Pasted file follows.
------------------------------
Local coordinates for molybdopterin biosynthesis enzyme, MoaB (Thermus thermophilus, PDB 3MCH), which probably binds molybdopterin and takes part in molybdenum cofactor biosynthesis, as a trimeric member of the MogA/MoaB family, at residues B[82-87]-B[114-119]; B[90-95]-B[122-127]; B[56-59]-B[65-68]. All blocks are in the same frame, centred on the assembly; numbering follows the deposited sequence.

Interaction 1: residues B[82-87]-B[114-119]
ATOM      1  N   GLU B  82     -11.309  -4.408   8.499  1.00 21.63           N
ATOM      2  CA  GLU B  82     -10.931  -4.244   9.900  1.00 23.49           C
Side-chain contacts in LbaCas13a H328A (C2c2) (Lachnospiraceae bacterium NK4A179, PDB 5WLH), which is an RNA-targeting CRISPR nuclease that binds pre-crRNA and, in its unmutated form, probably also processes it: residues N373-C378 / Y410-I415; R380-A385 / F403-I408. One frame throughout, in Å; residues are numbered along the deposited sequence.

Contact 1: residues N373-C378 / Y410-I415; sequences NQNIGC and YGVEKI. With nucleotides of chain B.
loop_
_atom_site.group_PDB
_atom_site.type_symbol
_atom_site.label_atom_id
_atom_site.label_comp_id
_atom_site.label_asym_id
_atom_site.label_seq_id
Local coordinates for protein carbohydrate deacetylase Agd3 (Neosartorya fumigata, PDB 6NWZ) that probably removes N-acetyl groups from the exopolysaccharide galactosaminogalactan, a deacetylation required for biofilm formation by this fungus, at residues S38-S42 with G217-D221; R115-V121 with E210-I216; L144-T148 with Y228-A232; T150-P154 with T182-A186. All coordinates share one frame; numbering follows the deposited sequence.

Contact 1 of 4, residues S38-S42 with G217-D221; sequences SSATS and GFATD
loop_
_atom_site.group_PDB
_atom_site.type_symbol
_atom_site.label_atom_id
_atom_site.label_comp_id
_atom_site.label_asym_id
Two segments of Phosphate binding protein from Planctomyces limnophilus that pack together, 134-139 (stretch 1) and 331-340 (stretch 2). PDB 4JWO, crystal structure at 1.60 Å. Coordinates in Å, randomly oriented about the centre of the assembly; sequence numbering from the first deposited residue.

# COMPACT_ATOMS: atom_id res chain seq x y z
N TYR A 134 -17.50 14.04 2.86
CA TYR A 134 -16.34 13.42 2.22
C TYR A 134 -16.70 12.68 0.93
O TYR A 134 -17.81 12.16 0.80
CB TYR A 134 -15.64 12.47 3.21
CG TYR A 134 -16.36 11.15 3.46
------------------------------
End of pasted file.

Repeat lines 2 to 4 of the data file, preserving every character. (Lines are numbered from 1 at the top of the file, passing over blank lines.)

Interaction 1: residues B[82-87]-B[114-119]
ATOM      1  N   GLU B  82     -11.309  -4.408   8.499  1.00 21.63           N
ATOM      2  CA  GLU B  82     -10.931  -4.244   9.900  1.00 23.49           C